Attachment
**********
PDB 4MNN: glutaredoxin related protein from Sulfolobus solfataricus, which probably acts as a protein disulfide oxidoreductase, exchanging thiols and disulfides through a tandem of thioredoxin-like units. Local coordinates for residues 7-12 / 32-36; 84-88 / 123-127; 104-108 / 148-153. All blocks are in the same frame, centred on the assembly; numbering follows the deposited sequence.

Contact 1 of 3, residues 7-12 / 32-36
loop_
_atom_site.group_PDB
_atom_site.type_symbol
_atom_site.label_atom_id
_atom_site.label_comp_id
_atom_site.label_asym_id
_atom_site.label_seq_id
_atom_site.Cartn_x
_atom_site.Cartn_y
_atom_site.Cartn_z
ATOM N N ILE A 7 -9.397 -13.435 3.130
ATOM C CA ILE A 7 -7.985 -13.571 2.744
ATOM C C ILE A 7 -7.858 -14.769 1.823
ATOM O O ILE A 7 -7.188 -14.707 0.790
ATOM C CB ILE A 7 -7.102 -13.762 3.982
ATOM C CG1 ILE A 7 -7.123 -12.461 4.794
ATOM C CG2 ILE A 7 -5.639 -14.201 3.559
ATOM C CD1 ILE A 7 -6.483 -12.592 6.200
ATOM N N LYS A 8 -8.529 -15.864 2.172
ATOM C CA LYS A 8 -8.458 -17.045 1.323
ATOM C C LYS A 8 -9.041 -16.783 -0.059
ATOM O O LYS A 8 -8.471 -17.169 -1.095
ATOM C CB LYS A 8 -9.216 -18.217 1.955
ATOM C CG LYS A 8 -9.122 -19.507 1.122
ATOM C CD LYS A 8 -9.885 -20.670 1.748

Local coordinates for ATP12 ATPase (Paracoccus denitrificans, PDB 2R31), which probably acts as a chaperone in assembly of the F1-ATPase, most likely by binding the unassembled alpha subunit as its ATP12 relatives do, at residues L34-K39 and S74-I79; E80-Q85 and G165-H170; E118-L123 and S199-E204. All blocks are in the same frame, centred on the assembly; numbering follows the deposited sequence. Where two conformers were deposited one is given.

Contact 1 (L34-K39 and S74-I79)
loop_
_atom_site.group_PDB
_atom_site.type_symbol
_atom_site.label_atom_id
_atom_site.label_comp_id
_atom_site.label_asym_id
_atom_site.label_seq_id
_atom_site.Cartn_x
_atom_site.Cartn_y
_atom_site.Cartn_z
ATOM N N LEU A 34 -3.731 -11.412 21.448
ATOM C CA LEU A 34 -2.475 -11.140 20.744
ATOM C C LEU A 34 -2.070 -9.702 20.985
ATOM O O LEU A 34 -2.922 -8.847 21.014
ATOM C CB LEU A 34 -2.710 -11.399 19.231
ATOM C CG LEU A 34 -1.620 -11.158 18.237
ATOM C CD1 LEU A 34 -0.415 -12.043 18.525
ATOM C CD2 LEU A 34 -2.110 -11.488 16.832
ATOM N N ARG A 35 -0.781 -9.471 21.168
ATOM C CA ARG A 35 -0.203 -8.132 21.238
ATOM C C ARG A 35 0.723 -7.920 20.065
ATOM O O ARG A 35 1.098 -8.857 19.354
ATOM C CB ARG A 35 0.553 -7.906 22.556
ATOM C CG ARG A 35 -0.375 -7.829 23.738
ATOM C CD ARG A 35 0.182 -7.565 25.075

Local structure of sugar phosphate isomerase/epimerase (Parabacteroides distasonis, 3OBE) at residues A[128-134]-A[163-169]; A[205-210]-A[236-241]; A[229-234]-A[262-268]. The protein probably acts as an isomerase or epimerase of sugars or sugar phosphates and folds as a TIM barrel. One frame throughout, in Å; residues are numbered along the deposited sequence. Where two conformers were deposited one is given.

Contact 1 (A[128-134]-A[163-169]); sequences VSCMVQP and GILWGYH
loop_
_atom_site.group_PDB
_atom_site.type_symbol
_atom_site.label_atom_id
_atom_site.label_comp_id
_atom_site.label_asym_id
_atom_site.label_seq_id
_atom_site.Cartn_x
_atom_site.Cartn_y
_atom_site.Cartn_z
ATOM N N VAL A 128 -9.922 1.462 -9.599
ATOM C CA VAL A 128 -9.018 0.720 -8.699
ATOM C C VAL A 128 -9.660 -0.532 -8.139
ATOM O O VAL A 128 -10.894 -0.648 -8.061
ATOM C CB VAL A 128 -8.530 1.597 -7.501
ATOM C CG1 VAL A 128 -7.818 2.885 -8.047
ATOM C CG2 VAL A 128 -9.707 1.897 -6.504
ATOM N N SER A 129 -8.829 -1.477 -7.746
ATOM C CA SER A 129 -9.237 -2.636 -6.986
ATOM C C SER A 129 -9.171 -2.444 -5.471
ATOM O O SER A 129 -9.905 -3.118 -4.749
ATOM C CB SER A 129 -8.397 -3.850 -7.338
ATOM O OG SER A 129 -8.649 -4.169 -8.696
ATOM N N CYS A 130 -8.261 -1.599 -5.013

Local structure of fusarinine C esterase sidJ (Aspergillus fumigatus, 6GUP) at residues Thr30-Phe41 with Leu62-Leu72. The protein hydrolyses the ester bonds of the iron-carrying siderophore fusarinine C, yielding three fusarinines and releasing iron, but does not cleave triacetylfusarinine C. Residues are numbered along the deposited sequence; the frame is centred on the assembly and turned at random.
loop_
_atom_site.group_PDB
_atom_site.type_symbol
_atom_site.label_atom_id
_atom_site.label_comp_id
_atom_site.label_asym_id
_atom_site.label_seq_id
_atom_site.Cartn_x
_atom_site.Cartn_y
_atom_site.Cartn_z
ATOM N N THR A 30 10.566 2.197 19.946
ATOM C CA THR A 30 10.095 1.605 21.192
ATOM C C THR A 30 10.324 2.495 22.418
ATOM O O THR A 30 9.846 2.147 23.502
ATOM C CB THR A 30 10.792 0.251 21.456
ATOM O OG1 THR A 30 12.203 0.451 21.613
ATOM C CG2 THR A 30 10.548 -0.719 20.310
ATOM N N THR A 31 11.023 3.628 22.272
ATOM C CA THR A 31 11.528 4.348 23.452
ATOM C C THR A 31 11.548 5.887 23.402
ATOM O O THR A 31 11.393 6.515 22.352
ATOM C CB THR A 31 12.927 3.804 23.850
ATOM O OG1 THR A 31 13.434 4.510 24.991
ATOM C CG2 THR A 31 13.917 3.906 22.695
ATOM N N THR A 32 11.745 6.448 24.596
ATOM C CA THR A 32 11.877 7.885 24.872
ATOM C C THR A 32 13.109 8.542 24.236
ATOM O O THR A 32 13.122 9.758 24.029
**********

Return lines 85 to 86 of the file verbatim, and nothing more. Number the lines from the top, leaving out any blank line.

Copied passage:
_atom_site.label_atom_id
_atom_site.label_comp_id